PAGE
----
7 NOVEMBER 1958, Page 15

itself. There is the initial certainty—`I'm going to bring her

back and leave my wife' : the mount- ing uneasiness—'What will the firm say?' : love for his children, recollected love and acknowledged hatred for his wife : the vision of

Norman Gear is operating on the lunatic fringe. In his first novel, Gertie's Golden Days, he moved on the outer borders, but now, with The House of Ruby Wogan, his feet are firmer and he has stepped several paces nearer the snake-pit which lies at the centre of his chosen arena. Ruby Wogan is a boarding-house keeper who collects oddities—a sex-batty evangelist, a blood-batty moron, a stage-batty lavatory man, et al. Since Ruby herself is also a trifle odd, the goings-on are horrendous; and into this mental underworld comes the gawky adolescent hero, who is not quite sure whether he is batty or not, who wonders whether to accept Ruby's house as a grateful refuge for his abnormality or to strike away and seek sanity in a sane world. This situation is nicely posited, the developments are swift, the denoue- ment exciting. But for all he has chosen such an obviously noisy subject, one does wish Mr. Gear would make less noise. Otherwise, the banging and slamming and bumping will end by pro- pelling himself and his readers headlong into the snake-pit which he has just—so far—avoided. Sigh, for a Strange Land brings refugees from behind • the Curtain to civilisation. It pleases, at first, by avoiding mawkishness, by being practical and funny in a very intelligent way. But once the refugees reach civilisation, then civilisation's representatives spoil everything by displaying all the mawkishness, disguised as 'understanding' and evidently approved by the novelist herself, which the refugees have so blessedly eschewed. In conclusion, I recommend Love and the Love- less for its interesting account of mercifully out- moded military processes—such as preparing horse-lines or mounting, mass frontal attacks

`somewhere in France.' SIMON RAVEN

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share. Naturally more and more people' will buy equity shares as they become better acquainted with the working of the capitalist Welfare State and yearn to par- ticipate in its growth. It is right and proper that they should do so. In America men and women form investment clubs for the joint purchase of equities and will meet even weekly to debate the respective merits of their holdings and decide on what should be bbught or sold. The thirst for knowledge goes happily hand in hand with the desire for capital gain. I can imagine a club arguing fiercely about a switch from General Motors to American Motors and resolving in the end to do more research into consumer reactions to the latest 'depth' advertis- ing. The better invested it is, the more enlightened its members become. What a change it would make in our own ignorant society if the average worker were more interested in the fortunes of equity shares than in the pools!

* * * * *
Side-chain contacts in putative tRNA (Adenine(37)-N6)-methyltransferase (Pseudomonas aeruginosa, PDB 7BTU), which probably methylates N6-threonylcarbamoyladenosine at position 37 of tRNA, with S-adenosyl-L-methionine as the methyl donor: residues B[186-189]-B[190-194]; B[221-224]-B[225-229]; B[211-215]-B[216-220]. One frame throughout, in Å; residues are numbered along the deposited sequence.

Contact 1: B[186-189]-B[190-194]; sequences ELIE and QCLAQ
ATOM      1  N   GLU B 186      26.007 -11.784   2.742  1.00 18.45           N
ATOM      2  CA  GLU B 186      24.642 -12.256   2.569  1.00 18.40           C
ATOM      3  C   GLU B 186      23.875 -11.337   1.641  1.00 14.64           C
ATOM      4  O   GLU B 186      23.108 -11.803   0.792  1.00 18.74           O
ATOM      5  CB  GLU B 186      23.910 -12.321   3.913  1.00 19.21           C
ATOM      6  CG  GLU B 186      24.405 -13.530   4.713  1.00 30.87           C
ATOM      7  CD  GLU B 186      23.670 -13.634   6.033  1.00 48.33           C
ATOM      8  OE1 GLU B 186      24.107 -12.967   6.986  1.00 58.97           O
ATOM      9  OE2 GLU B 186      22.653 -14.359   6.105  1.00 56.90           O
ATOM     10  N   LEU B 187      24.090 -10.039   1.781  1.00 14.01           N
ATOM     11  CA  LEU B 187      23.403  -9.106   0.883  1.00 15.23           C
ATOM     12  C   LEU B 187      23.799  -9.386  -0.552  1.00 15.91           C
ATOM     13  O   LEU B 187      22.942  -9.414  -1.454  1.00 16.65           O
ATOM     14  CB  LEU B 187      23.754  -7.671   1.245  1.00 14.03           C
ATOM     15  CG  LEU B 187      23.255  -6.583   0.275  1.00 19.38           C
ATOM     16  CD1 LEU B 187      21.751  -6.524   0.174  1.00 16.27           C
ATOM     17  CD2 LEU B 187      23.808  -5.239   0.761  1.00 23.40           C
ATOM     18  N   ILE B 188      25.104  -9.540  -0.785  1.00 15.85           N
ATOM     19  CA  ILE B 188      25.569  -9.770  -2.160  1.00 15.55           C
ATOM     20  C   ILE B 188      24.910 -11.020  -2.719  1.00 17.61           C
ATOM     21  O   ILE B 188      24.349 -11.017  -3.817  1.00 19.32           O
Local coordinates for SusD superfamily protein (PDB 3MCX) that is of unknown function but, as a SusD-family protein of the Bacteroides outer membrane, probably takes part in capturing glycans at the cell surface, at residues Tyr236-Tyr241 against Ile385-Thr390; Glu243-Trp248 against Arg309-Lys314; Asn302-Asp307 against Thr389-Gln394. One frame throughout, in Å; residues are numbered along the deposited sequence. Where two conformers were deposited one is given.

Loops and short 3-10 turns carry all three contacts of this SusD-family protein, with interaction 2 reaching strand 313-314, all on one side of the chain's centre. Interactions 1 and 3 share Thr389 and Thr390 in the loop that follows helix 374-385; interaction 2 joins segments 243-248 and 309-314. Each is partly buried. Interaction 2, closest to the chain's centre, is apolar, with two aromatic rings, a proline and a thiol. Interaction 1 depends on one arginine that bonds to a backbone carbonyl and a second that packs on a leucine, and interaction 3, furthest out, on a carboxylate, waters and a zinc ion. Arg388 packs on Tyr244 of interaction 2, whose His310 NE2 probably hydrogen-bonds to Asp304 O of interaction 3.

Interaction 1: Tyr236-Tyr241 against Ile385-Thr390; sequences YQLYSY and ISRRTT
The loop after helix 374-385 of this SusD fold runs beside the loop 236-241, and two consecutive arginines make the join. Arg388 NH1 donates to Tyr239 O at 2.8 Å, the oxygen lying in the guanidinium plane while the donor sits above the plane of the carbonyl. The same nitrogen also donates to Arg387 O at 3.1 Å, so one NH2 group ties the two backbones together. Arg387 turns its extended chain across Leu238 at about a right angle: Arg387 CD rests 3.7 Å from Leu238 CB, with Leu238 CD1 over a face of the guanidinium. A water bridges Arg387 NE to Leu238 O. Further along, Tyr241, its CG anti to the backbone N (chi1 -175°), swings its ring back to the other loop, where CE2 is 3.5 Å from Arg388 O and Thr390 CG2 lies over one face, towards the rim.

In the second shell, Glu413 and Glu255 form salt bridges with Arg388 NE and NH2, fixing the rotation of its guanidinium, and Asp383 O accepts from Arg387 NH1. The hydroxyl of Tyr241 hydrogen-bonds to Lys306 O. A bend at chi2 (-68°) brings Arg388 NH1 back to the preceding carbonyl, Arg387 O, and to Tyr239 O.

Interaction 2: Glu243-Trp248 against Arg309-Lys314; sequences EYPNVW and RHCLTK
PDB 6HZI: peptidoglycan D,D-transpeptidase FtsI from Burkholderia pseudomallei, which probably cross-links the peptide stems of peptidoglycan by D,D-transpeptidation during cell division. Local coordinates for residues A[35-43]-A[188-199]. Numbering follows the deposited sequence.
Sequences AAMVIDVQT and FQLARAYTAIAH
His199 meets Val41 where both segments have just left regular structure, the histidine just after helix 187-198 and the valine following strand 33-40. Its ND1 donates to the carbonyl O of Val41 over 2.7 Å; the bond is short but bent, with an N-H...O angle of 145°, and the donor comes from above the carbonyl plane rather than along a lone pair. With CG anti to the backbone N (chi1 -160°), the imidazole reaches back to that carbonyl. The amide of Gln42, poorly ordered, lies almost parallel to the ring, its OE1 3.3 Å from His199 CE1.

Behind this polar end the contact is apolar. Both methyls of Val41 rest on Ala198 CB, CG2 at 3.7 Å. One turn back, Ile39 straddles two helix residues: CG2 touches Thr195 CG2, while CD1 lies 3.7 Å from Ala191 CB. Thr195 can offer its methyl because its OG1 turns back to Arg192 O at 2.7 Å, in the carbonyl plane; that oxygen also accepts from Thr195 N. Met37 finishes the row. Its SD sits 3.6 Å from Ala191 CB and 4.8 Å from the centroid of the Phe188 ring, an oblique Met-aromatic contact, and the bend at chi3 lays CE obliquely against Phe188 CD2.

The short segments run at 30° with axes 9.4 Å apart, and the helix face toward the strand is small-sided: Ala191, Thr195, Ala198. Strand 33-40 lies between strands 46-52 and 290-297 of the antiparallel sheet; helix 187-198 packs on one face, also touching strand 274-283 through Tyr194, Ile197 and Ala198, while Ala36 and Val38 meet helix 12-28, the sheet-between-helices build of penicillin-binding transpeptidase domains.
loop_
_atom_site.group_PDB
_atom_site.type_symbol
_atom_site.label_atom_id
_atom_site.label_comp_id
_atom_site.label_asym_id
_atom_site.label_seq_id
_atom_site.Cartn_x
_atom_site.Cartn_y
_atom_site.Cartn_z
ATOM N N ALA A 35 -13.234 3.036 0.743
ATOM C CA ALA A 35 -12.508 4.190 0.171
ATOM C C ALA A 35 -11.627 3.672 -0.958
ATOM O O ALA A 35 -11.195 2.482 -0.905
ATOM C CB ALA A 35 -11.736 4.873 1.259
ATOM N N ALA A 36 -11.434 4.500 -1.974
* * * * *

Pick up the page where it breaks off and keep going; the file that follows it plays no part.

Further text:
Leaving aside the growth of popular investment in ordinary shares, the increase in institutional equity investment has been due mainly to the growth of pension funds. The managers of pension funds have wisely decided that it is essential to have a fairly large proportion of their portfolio invested in ordinary shares as a hedge against the fall in the real value of money, but there has been no headlong flight from fixed-interest securities. When our inflation was raging in 1957 there was it good deal of comment on the decision of Lloyd's to allow their underwriters to invest half their deposits in equity shares, but the Council of Lloyd's was merely following, rather belatedly, the lead of the Church of England Commissioners and bringing itself up to date in investment practice. If there had been a wholesale flight from fixed- interest securities, it would have been noticeable in life assurance accounts, but the average equity investment of the life fund is still under 20 per cent. of the total. After all, an insurance contract is a money contract and the life company is under no obligation to protect its policy-holders against a rise in domestic prices, except in so far as those holding 'with profit' policies expect to enjoy rising bonuses.